Naaman and pride

Raft of the Medusa, Theodore Gericault

Raft of the Medusa, Theodore Gericault

He would not grab the life ring offered him by a chum-soaked fisherman in a bunged up scow; if he must be rescued, he would wait to be helped aboard the lush, teak deck of a Scandinavian sloop, piloted by a sun-drenched blonde named Astrid. After all, even a drowning man has his pride. So he turned his back on the old fisherman and swam off in search of a better offer. And when no other boat happened along, he grew tired, cursed the Fates, and disappeared beneath the waves.

Likewise Naaman — a Syrian general whose power as the head of his King’s armies had made him known and feared throughout the ancient middle east — found himself stricken with an incurable and dreaded disease, leprosy. With a disease like that, even a decorated general would have very few invitations to Syrian cocktail parties.

Deeply concerned for Naaman’s health, the King of Syria, in an act of desperation, sent him to Israel, to the prophet Elisha, sending with him a caravan laden with gold and silver to grease the prophet’s palm.

But when the great commander arrived at Elisha’s tumbledown doorstep, God’s prophet showed contemptible manners by leaving Naaman standing in the hot sun and dispatching a lowly servant to communicate a rather strange message:

“Go and wash yourself seven times in the Jordan River. Then your skin will be restored, and you will be healed of your leprosy.” — 2 Kings 5:10, NLT

You can imagine what happened next. Naaman was greatly offended. He was, after all, the General McArthur of his day, a man used to being treated with deference and respect.

Whatever he might have imagined while trekking across the boiling desert to that god-forsaken little burg, being left standing at the door of a broken down hovel and ordered to bathe in an insignificant little river was not among them. Naaman spun around in a huff and stormed off, ready to leave the disrespectful prophet in his dust.

His entourage jumped in and tried desperately to change his mind:

But his officers tried to reason with him and said, “Sir, if the prophet had told you to do something very difficult, wouldn’t you have done it? So you should certainly obey him when he says simply, ‘Go and wash and be cured!'” So Naaman went down to the Jordan River and dipped himself seven times, as the man of God had instructed him. And his skin became as healthy as the skin of a young child’s, and he was healed! — 2 Kings 5:13,14, NLT

Our pride gets in God’s way. We want God, at least some of God, but only on our terms. We set conditions. We bargain. We dig in our heels and say, “Yes” to this but “No way!” to that. Unconditional surrender is always a bitter pill to swallow, so we try our best to negotiate a better deal for ourselves; anything would be better than a complete capitulation to God’s terms.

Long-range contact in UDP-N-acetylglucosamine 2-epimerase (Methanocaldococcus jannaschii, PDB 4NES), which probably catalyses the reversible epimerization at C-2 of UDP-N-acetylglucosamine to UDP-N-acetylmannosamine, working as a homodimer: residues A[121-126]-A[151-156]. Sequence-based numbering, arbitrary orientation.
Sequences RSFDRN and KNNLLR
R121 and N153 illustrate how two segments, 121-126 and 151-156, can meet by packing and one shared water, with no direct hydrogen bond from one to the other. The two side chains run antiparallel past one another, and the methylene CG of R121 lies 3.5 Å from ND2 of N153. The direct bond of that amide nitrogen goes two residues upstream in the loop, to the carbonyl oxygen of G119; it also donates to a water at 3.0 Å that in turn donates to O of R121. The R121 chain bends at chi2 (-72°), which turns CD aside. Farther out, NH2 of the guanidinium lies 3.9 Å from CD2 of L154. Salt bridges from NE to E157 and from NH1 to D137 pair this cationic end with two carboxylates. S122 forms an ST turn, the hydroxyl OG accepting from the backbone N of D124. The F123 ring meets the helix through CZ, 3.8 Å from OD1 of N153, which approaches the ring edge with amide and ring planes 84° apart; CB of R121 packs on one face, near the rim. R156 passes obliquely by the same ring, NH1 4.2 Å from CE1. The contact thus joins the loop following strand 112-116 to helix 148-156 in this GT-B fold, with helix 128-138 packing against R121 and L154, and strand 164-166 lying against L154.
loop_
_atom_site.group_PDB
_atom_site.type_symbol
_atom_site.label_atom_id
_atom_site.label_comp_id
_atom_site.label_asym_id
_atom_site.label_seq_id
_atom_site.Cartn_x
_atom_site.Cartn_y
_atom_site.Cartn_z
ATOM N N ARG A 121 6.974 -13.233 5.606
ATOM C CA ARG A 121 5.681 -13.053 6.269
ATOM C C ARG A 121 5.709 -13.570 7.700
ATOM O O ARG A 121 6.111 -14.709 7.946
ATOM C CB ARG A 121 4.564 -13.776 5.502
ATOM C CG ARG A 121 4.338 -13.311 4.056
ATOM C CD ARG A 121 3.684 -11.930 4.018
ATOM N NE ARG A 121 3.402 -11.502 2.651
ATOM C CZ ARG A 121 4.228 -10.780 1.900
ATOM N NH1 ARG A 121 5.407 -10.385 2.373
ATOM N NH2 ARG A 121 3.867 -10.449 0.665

God apparently found Naaman’s reputation underwhelming. Hard to imagine that. You mean to tell me that the creator of heaven and earth, the inventor of the elusive Higgs boson, is just a smidge less impressed by all of my accomplishments than I am?

The Apostle Peter gained some insight into God’s perspective while visiting Cornelius, a Roman officer and a Gentile who was eager to hear Peter’s testimony about Jesus. Peter was a Jew, a member of God’s elect people. He was rightly proud of his favored position with the Almighty.

Jews didn’t mingle with Gentiles, and Peter was reluctant to associate with Cornelius, but God startled him with a vision that told him that all men and women stand as equals before God — even Jews and Gentiles — and all are equally in need of His mercy.

Then Peter replied, “I see very clearly that God shows no favoritism. In every nation He accepts those who fear Him and do what is right.” — Acts 10:34,35, NLT

That phrase “God shows no favoritism” is famously translated “God is no respecter of persons” in the old King James. It doesn’t mean that he has no respect for us, but that there is nothing about any one of us that merits any special favor over anyone else. None of us can stand on privilege. We’re all drowning, whether we will admit it or not.

We all need to be rescued, but most of us, myself included, are too proud to take the hand that is extended to us. We want to approach God in a way that allows us to hold on to our autonomy, our self-control, our independence, our pride.

Forget it, says God. Go dip yourself in that little stream called Jordan, then come back here and worship Me. That’s My deal. Take it or leave it.

Naaman, the great general, wisely relented, set aside his pride and waded into the river, just as the prophet had instructed. And when he came out, his leprous and decaying skin had become like new.

Pride that holds God at arm’s length is nothing but pure foolishness.

Illustration credit: Theodore Gericault, The Raft of the Medussa, 1818

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Comments

  1. This is hard, all right! Reminds me that I have offered copies of Fields of Gold and of Anything to friends, with a friendly warning that these could turn out to be life-changing books. No takers, except for one unlikely fellow — given that he is a Catholic because his wife is a Catholic. But he got the message of Fields of Gold. (What he’ll do with it, we’ll find out later.) So, why is everyone afraid of putting God behind the wheel? I’ll tell you why. It’s because we’re afraid of where he might take us. And he may not remember or place much weight upon how this whole adventure looks to us or how much adventure we’re game for. So we prefer to build our own little raft out of left over lumber, little realizing that he is just over the horizon heading toward us in this huge, magnificent yacht with (who’s that?) Astrid on the bridge. And there will never lack for someone to holler out, “So long, sucker.”

  2. interesting post

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